Long Live the ZORA Canon: 100 Great Books by African American Women

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Mya Nunnally

Staff Writer

Having loved books since the age of four, Mya is a writer and poet who looks to explore the complexities of life through language. They attend Barnard College of Columbia University with their kitten, Ramen. Their reviews of independent literature can be found at Foreword Reviews. When they aren't writing or reading, they're playing video games with strong female characters. Twitter: @literallymya Blog:

It isn’t hyperbole to suggest that I’ve been obsessed with “The Canon” ever since I went through my senior year high school English class without reading a single book by an author of color. That year was followed by me attending Barnard College of Columbia University. Both Barnard and Columbia (which are sort of one and the same; it’s messy and hard to explain) have English departments who follow the “traditional” “English” “canon.”

Why all the quotation marks? Well, it is important to acknowledge that so much of what we think of as the Capital-C Canon is completely arbitrary, not to mention seeped in elitism. And racism, sexism, and a whole bunch of other -isms that are dominant in our culture. The canon as a selection of works aims to represent those that are the pinnacle of artistry in the literary tradition. It is often thought to include works like Shakespeare, Beowulf, Paradise Lost, Homer, and so on and so forth. You get the idea. And hey, some of this stuff is good. I might even call it great. But what it is severely lacking is any color at all. Along with any meaningful amount of gender diversity.

The only author of color (and Black author) often considered “canonical” alongside these people is Toni Morrison. This is totally correct, given her lifelong creation of epic literature. But she is surely not the only Black woman to merit “canonical” status.

Why Does This Matter Anyway?

It can be hard to believe that something as esoteric as the academic literature canon matters in our everyday lives. But just one part of the answer is that the canon dictates what nearly every child learns about in school. From elementary to university learning, the societal “canon” sets forth what is important and what is worth studying. What kind of message does this send to students of color about their creations? That they are not worthy of greatness, or massive cultural impact?

Also worrying is: what does this tell white students? Just last year at Columbia, a student went on a racist rant espousing the virtues of whiteness. “White people are the best thing that ever happened in the world,” he said. And honestly, he attends a college that consistently tells him that his beliefs are true. He learns mostly about great white people in his required English, Art, and Music classes in a predominantly white college space. These beliefs left unchallenged diminish the role of the University as one where some sort of “objective” knowledge can be gained.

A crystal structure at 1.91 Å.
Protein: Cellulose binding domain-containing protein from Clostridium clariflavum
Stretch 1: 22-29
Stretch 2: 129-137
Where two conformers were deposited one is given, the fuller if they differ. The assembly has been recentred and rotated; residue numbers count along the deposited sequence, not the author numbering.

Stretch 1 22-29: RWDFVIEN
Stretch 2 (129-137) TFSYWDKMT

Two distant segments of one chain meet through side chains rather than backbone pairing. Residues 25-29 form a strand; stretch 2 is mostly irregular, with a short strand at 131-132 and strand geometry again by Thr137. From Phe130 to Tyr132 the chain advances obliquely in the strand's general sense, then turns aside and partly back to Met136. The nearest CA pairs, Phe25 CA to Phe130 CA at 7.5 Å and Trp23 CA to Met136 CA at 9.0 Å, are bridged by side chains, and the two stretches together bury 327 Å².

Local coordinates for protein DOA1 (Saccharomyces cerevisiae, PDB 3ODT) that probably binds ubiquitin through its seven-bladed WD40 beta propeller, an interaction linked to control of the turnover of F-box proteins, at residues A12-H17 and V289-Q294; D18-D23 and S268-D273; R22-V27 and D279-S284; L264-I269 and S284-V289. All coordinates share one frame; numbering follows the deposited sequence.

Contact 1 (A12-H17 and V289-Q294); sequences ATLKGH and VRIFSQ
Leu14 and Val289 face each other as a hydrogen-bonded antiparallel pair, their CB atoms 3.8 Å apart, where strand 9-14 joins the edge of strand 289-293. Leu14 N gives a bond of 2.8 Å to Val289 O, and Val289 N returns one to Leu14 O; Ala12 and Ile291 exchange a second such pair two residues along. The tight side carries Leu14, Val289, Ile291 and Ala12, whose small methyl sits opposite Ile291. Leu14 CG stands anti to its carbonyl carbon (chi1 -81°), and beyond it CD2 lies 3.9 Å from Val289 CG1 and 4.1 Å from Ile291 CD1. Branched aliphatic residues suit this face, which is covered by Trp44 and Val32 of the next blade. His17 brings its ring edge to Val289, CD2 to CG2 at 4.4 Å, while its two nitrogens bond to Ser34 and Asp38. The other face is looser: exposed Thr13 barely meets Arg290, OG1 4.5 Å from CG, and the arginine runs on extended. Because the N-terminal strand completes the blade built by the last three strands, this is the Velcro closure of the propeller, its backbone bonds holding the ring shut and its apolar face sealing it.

I tried to suggest a change in Barnard’s curriculum, but felt resistance at nearly every turn, save for some amazing faculty on my side. It honestly felt hopeless. I didn’t want to get rid of Shakespeare, I just want to add a little James Baldwin to the mix. Was that really asking too much? Now, I roll my eyes whenever someone mentions the Capital-C Canon at all. But then I came across something that took my breath away.

The ZORA Canon: 100 Best Books By African American Women Writers

ZORA, named for the groundbreaking Black writer Zora Neale Hurston (shoutout to another Barnard alum!), is a publication on Medium created by women of color. Just today, the editors released The ZORA Canon, a selection of 100 works by African American women. And let me tell you, it is a beauty.

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A canon is a way of saying “this is what has shaped our culture.” It is a message to further generations telling them what to study, what to note historically as important, and more. But, as the ZORA editors note in their introduction, the ZORA Canon is “less to prove the value of Black women’s voices and their humanity than to ‘go about challenging the work of figuring out what this space would mean for us’.” I had been fighting for people to see that work by Black, Indigenous, and other people of color were somehow worthy of the illustrious Western canon. But the ZORA team makes a poignant statement and suggests that one’s “humanity” and “voices” shouldn’t need to be proven as good.

They’re right: it is exhausting to fight for the powers that be to hear the unheard voices. What the ZORA team does instead is say: Black women can have a canon all their own, and here it is.

The List Itself

The editors remark that the ZORA canon “is a list of 100 masterworks, spanning 160 years of African American women’s literature, divided into sections from pre-emancipation to the present, including fiction and nonfiction, novels, plays, anthologies, and poetry collections and ranging in subject matter from the historical to the personal (and sometimes both at once). Taken together, the works don’t just make up a novel canon; they form a revealing mosaic of the Black American experience during the time period. They’re also just great reads.”

Some of my favorite picks from the list include N.K. Jemisin’s The Fifth Season, Tayari Jones’s An American Marriage, and Ann Petry’s The Street. A small part of me is sad—how much more seen and validated would I have felt, had I been required to read some of these women when I was 17? But mostly, I am joyous that the ZORA Canon exists now as a historical and cultural bookmark. I hope teachers and professors everywhere use this as a reference and a challenge to expand not just their classroom curriculum, but their classroom’s experiences as a whole.

Thank you so much to the entire ZORA team for putting in the work to make this a reality.